As more targeted therapies and immunotherapies are continuing to reach the oncology market, there has been an increasing number of clinical trials. These new therapeutic options have helped improve adverse effect profiles, making treatment more tolerable for many patients. However, at the same time, there is a greater need to collect data on patient subgroups. Balanced enrollment in clinical trials offers an opportunity to understand if variances in ethnicity, age, and sex leads to differences in drug efficacy and tolerability, explains Narjust Duma, MD.


A New In-Depth Analysis

For a study published in the Journal of Oncology Practice, Dr. Duma and colleagues reviewed enrollment patterns of all completed cancer clinical trials in the several of the most prevalent tumor types over the past 14 years. They compared participation in clinical trials by race, ethnic group, and sex and assessed changes in recruitment over time by analyzing enrollment data from all completed therapeutic trials in from 2003 to 2016.

“Of the more than 1,000 clinical trials assessed, we found that participation varied significantly across ethnic groups,” says Dr. Duma. “For example, non-Hispanic whites were more likely to be enrolled in clinical trials than African Americans and Hispanics.” A decrease in African American and Hispanic enrollment was observed when compared with historical data from 1996 to 2002 (Table). Low recruitment of female patients was also seen in clinical trials for melanoma (35%), lung cancer (39%), and pancreatic cancer (40%). In addition, the authors found that patients younger than 65 were more likely to be enrolled in clinical trials than their older counterparts (64% vs 36%).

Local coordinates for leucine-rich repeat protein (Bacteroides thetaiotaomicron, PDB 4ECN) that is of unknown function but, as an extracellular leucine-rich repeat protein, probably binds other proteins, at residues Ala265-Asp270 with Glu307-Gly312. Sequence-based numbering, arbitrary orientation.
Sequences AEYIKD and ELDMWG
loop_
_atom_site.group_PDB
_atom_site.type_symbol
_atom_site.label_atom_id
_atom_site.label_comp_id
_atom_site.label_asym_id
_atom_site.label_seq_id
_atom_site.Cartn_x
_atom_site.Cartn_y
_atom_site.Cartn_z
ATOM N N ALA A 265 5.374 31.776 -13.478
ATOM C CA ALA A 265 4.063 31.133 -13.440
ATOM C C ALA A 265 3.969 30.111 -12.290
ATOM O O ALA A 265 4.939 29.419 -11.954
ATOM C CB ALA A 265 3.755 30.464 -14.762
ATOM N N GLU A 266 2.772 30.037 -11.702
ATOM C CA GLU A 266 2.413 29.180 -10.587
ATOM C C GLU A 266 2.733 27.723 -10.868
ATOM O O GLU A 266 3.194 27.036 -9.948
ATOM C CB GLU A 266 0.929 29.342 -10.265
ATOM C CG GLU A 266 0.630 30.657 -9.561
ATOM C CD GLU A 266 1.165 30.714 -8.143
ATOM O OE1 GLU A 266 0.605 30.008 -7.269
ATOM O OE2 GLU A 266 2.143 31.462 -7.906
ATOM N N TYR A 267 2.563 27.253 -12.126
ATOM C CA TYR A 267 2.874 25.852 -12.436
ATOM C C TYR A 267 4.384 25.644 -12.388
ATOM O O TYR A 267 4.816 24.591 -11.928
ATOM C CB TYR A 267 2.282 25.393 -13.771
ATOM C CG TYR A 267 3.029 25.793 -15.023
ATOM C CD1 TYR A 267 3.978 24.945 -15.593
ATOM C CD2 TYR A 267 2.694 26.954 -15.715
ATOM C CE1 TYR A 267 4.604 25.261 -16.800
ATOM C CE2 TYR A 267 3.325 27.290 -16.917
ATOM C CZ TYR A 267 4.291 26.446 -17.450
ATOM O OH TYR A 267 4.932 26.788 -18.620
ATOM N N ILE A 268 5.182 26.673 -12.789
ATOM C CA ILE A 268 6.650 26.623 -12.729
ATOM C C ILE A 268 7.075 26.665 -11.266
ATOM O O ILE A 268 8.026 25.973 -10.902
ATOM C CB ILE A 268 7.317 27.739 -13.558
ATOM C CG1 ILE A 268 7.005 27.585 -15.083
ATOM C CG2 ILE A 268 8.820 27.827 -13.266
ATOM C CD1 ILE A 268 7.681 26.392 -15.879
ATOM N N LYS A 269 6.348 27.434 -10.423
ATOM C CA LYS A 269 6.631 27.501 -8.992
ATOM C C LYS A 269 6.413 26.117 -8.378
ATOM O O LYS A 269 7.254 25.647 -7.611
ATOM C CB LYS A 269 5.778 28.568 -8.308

A Better Understanding Matters

Gaining a better understanding on the factors that contribute to disparities in clinical trials enrollment is critical. Recent studies have identified several individual patient factors that are barriers to improving disparities in clinical trials. These include cost, a fear of adverse effects, mistrust in science, cultural or religious beliefs, and poor research or health literacy. “Many of these factors are easily modifiable,” says Dr. Duma.

The strategies adopted by investigators over the past 14 years have not been effective at reaching minorities, women, and the elderly. If a subset of patients is underrepresented or excluded, important information on the proper use of cancer drugs and their efficacy in that subgroup will be lacking. “There needs to be a conscious effort to develop tools to improve communication and education among minority cancer populations and physicians to increase enrollment in clinical trials,” says Dr. Duma.


Taking a Proactive Approach

There are several ways for investigators and sponsors to achieve a more representative sample of all groups of patients participating in cancer clinical trials. Clinicians are encouraged to:

  1. Describe the racial composition of study participants in all clinical trials.
  2. Make efforts to adopt new strategies to increase enrollment of minorities, the elderly, and women, especially when an indication of a new drug is for a highly prevalent cancer in these subgroups.
  3. Consider possible physician barriers to minority recruitment, including provider bias.
  4. Address socioeconomic factors that may hinder minority recruitment.
  5. Consider hiring multilingual personnel to improve communication and trust between trial participants and research teams.

Clinical trials provide the necessary data for the rational use of new cancer drugs. “Clinicians need to proactively educate patients on the availability and benefits of participating in these trials,” Dr. Duma says. “The disparities observed in our analysis are highly relevant to the rapidly changing demographics in the United States. We need to improve our understanding of current and future challenges affecting recruitment of minorities and women so that we can overcome these issues and ensure broader access to oncology clinical trials.”